In an article on the NBC News website, early childhood consultant Tamar Jacobson writes:
"At a conference about discipline this year, people in the room shared stories about children’s negative behaviors, which they labelled ‘attention-seeking.’ It made me wonder why children wanting attention is such a negative idea: Did we learn as children that it was bad, or even shameful, to want attention in the first place? And then, during the discussion at my session, I said: What if instead of saying (or thinking), ‘She is just doing it for attention… ignore her,’ we said (or thought) instead, 'She is just doing it for relationship.’
I discovered that, when we replaced the idea of children seeking attention with children wanting a relationship, we began to talk differently about how, as adults, to react. For example, in relationship, we don’t ignore a person’s cry out for us; we become more present, listening and observing patiently.”
And speaking of the importance of relationships, Deb Curtis, writing in an Out of the Box Training Kit, “Seeing How Children See Us,” describes some key factors in helping children develop a trusting relationship with adults. She asks educators to reflect on these questions:
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The Out of the Box Training Kit, "Seeing How Children See Us," offers teachers opportunities for studying themselves to discover what young children see in adults' body language.
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I have heard Dr. Gabor Mate reframe our thinking similarly: What if we changed the word "attention" to "attachment". Children who spend up to 55 hours a week in child care and/or school are hungry for attachment. Of course they are. "Behaviour" is communication. Sometimes very loud communication.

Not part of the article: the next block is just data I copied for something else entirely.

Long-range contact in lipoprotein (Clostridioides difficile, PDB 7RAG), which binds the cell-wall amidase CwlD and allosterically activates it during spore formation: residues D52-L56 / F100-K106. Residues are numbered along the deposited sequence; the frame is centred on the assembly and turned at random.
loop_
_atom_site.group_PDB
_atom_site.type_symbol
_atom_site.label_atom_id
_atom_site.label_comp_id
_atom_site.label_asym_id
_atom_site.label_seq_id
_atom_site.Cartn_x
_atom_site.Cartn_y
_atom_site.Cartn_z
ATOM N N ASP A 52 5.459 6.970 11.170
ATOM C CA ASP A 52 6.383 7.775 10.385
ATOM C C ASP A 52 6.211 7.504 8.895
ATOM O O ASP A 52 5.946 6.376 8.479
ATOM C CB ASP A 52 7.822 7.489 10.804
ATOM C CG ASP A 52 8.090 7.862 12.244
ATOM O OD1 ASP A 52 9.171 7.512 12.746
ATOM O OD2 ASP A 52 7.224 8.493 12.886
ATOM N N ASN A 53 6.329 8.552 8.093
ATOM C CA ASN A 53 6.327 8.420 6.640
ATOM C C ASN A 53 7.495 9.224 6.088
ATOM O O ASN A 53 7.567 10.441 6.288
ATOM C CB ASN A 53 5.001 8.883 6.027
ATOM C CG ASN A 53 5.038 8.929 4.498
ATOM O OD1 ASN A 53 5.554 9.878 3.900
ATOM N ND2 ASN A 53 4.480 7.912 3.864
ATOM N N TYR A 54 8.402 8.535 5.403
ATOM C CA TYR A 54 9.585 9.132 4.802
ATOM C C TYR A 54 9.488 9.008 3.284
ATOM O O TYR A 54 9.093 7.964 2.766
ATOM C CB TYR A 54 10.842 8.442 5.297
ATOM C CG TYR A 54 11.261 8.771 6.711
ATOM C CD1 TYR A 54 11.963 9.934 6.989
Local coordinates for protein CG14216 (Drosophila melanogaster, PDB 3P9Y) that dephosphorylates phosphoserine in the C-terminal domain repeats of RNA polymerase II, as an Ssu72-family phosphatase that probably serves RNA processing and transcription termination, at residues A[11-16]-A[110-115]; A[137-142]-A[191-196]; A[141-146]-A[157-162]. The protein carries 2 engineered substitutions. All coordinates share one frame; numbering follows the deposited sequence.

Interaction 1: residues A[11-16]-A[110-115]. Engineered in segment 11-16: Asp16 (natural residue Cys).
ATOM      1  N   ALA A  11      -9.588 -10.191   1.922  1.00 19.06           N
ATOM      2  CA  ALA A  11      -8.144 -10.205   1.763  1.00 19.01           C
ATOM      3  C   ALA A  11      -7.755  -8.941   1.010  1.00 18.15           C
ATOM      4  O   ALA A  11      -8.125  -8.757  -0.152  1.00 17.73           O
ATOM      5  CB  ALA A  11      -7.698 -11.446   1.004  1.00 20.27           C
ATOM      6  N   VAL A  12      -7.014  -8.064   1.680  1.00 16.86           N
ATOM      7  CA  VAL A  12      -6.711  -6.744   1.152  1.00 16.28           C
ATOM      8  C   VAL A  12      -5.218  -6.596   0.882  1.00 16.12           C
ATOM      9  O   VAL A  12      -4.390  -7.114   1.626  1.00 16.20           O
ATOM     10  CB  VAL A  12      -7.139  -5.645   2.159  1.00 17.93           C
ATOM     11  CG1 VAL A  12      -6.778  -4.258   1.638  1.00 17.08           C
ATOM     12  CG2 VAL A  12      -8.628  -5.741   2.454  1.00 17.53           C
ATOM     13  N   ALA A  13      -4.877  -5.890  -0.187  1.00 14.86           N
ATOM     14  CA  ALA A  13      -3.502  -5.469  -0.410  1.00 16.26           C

And thanks also to Deb from Champlain College and Growing Wonder. Beautiful and needed sentiments. I often say, spirituality is the missing domain.
The Nurtured Heart Approach has been teaching this philosophy for over 20 years. If you want to begin living this in your classroom and in your life, check out the Children's Success Foundation online or read any of Howard Glasser's books on the subject. You won't be disappointed and you can begin from day 1. I've been using NHA in my Montessori classroom for 6+ years and it truly is transformative!
I love this and appreciate seeing it reinforced! I think many of us know that the children (people) who need us most often are the hardest for us to interact with and support.
Thanks for sharing!
I agree with both Tamar and Deb. Their words remind us to take a close look at how we are personally relating to each child. An added piece of the lens here is a sense of spiritual connection. If we begin each relationship as spiritual beings...really seeing the other in front of us, we would be more apt to response with respect which quickly leads to trust. In my work in the spiritual lives of young children and their parents, teachers, caregivers, we jump right to the essence of what to do rather than have to try to go back and fix the wrong.